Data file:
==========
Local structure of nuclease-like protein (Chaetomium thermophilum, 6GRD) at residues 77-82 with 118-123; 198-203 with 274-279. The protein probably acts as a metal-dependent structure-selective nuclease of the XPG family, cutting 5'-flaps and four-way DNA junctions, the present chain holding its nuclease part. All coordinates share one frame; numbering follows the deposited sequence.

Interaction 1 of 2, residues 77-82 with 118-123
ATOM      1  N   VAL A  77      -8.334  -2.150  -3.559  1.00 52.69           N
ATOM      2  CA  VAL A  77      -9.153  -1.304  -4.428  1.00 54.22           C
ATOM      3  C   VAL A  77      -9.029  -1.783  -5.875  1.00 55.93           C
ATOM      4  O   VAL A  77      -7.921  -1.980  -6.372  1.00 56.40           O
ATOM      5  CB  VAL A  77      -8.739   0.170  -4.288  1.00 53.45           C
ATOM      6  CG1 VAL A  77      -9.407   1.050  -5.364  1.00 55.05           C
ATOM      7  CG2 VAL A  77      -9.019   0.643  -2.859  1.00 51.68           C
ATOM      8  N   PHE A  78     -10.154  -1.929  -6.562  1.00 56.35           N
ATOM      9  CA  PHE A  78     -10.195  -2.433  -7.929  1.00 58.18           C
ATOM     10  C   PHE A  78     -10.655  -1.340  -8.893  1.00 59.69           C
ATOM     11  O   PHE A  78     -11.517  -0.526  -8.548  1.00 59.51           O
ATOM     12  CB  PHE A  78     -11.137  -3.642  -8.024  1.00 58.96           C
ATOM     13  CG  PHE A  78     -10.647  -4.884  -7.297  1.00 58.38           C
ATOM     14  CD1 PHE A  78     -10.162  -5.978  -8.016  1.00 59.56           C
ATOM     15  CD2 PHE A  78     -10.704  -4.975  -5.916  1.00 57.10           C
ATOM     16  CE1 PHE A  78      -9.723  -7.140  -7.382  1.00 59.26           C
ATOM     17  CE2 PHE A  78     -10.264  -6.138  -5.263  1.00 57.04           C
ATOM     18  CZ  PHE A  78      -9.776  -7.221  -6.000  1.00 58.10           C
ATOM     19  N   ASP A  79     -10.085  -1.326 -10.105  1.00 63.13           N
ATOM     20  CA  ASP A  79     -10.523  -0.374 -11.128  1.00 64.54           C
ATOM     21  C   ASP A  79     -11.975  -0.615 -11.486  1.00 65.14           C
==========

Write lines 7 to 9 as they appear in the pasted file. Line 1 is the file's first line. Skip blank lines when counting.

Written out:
ATOM      5  CB  VAL A  77      -8.739   0.170  -4.288  1.00 53.45           C
ATOM      6  CG1 VAL A  77      -9.407   1.050  -5.364  1.00 55.05           C
ATOM      7  CG2 VAL A  77      -9.019   0.643  -2.859  1.00 51.68           C